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Doctors want more Medicare changes. -

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ELEANOR HALL: Australia's doctors say the Federal Health Minister has not quite given them the
Christmas present they were hoping for in the form of a simplified Medicare system.

The Minster, Nicola Roxon, announced changes to the Medicare rebate structure this morning.

But the Australian Medical Association and the College of GPs say that while they welcome the
simplification, the Government has missed an opportunity to do more, as Kirsten Aiken reports.

KIRSTEN AIKEN: Doctors don't want to appear ungracious but say the simplifications to Medicare have
been a long time coming.

ROD PEARCE: This was an '07 promise, that we discussed in '08 and they've announced in '09, to
bring through in 0-10. So it's a slow process for stuff that we thought was essential.

KIRSTEN AIKEN: Dr Rod Pearce is the chairman of the AMA Council of General Practice. He says the
principal change to the Medicare structure will make life easier for doctors and he believes
patients too will notice the difference.

Could you give me an example of how these so-called simplifications will actually work in the
consulting room? What will patients notice when they go to see their doctor?

ROD PEARCE: In the past we've been told that if a person and we know over 65, 85 per cent of our
patients have five conditions or multiple morbidities, so if they brought a question about each of
those five different complaints and the time was more than 20 minutes, the old interpretation was -
well sorry it's only five simple problems so therefore it's not a complex consultation and it's not
eligible for a higher rebate.

If the doctor then charged an appropriate fee the patient was going to receive a lower rebate. Now
there's clarification around that so there's no pressure on the doctor or the patient to either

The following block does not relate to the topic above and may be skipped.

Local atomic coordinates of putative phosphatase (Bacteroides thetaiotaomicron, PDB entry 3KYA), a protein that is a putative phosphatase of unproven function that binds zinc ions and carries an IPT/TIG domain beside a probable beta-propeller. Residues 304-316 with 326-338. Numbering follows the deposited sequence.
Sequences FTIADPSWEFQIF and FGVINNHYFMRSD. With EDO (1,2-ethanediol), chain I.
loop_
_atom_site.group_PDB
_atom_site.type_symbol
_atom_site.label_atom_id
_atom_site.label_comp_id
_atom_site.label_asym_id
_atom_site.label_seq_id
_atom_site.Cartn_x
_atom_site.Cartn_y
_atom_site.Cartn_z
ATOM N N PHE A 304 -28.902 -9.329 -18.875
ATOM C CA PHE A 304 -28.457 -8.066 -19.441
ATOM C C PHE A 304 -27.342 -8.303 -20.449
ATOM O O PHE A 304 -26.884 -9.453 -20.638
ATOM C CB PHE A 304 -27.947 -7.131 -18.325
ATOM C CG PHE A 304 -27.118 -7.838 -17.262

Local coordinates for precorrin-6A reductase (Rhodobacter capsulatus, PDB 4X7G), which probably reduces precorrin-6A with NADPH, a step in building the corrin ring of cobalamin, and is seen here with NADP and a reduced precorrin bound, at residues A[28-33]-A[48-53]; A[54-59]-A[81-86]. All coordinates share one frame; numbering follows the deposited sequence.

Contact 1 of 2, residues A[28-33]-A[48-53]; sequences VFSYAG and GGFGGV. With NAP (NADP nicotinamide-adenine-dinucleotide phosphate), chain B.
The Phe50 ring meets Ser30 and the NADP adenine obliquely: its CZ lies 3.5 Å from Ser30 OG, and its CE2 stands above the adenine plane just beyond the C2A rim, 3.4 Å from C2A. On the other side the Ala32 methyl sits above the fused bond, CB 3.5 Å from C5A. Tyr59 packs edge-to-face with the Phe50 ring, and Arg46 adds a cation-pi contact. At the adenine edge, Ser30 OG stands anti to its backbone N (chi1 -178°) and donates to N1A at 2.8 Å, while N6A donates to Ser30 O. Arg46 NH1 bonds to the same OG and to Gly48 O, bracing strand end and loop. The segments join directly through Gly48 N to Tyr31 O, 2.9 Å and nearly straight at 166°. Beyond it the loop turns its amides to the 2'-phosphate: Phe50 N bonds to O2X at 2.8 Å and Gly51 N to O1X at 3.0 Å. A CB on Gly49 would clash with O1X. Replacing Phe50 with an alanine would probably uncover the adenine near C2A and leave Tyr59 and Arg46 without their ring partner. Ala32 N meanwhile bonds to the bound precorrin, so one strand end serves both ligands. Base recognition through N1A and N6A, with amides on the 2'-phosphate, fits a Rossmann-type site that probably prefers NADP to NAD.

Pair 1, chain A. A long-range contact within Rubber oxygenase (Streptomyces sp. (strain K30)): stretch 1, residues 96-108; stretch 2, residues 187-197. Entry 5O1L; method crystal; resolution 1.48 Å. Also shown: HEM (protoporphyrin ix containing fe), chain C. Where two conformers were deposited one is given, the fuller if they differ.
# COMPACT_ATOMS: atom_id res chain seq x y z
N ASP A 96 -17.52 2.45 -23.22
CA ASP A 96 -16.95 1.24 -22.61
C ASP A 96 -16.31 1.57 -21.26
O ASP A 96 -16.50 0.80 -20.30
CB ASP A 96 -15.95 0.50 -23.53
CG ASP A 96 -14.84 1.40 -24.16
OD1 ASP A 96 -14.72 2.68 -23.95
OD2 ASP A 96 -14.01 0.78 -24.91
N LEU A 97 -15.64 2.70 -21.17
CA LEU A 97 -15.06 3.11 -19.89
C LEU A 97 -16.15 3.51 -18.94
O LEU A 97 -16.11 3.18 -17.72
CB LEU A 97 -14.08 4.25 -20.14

misinterpret it or to misunderstand that it is okay to bring in a list of problems if you've got
multiple issues you want to talk with your doctor.

KIRSTEN AIKEN: The president of the Royal Australian College of GPs also welcomes the Government's

Dr Chris Mitchell.

CHRIS MITCHELL: There's also been some clarity and simplification in terms of home assessments and
what is called in general practice, GP management plans, and team care arrangements. Now they're
where GPs work with allied health providers to provide a sort of basket of care for our patients.

And there has been some simplification for the review of those. Again that simplification is always

I guess one of the small disappointments that general practice has is that we really were hoping to
see general practice better recognised for the role it has in terms of disease prevention.

KIRSTEN AIKEN: The organisations representing Australia's doctors admit they had expected more from
today's announcement.

Dr Pearce from the AMA is hopeful it's the start of a longer process of reform.

ROD PEARCE: Also the simplification of Medicare that was promised was um, we thought was going to
be all about Medicare whereas it was eventually narrowed down to only GP items and then it had to
be cost neutral with some major restrictions on the restructure.

So an opportunity to simplify Medicare for a whole lot of reasons and it's a small change that
we've welcomed. It's a bit late, but it's a good start.

KIRSTEN AIKEN: According to the Royal Australian College of GPs' president Dr Chris Mitchell, the
Government must now focus on the reason why doctors are choosing to leave general practice in
favour of moving into specialty medicine.

Dr Mitchell says the basis of the GP shortage also lies within the structure of Medicare.

CHRIS MITCHELL: The community is aware there is a major general practice workforce shortage. Since
2000 GP supply has actually fallen by 2 per cent. In that time specialists or other specialist
supply increased by 17 per cent.

And part of the problem is the mismatch between rebates for generalist consultations, for GP
consultations and for consultations by specialists.

So I think going forward, the college would certainly like to see some work towards better equity
between the rebates for GPs and specialists.

KIRSTEN AIKEN: Health Minister Nicola Roxon says she is open to discussing further changes.

ELEANOR HALL: Kirsten Aiken reporting.